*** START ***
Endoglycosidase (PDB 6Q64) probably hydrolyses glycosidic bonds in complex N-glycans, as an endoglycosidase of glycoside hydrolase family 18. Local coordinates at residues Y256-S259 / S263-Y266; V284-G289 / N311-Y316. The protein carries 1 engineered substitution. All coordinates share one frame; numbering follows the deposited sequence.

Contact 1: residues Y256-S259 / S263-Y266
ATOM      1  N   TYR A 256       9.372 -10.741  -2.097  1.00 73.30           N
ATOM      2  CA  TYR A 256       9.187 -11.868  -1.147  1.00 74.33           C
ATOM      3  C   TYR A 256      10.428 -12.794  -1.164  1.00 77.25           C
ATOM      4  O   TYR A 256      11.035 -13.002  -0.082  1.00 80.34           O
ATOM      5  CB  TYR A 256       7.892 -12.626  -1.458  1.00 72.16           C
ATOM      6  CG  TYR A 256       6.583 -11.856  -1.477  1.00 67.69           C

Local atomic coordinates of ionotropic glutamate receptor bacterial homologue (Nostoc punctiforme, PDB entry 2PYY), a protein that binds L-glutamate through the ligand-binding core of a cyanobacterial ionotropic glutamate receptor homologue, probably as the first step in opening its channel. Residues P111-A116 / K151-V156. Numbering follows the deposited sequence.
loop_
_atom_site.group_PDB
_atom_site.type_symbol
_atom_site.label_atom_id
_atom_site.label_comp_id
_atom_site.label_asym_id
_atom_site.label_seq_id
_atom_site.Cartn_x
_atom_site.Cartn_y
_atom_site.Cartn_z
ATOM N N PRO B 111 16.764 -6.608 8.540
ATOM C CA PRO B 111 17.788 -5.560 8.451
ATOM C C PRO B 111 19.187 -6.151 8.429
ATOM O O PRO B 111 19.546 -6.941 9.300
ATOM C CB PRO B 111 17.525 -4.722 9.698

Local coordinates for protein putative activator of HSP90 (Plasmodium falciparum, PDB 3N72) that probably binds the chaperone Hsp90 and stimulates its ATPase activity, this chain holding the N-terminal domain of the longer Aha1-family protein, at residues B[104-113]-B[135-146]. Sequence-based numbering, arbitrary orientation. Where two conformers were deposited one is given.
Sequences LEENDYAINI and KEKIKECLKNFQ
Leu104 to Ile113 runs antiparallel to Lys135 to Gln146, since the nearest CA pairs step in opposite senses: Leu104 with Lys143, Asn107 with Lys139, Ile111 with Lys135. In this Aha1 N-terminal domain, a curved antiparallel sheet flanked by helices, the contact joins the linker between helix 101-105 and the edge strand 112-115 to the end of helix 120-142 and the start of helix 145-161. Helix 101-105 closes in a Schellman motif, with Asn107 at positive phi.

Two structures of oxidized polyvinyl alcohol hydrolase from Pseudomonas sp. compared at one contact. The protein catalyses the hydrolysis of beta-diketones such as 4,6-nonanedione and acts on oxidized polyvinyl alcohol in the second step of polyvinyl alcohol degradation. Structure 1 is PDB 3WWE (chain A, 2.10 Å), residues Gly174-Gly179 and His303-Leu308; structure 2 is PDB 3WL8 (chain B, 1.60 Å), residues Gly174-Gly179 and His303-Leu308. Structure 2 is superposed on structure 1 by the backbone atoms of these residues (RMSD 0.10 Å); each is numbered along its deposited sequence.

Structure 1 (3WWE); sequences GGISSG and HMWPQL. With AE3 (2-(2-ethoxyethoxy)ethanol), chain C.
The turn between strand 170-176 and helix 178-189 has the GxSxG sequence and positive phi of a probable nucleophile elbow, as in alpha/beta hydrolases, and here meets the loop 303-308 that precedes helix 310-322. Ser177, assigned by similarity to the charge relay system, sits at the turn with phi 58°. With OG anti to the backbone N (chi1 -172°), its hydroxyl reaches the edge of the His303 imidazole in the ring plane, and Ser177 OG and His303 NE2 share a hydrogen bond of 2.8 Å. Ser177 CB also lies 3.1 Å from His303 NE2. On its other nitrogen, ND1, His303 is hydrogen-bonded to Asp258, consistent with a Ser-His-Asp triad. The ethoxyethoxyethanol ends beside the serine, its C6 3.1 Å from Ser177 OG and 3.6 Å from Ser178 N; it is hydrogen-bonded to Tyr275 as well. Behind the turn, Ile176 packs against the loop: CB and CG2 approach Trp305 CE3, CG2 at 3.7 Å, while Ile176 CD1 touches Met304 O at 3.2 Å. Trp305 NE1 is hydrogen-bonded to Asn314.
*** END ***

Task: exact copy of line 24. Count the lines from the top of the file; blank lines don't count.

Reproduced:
ATOM C CB PRO B 111 17.525 -4.722 9.698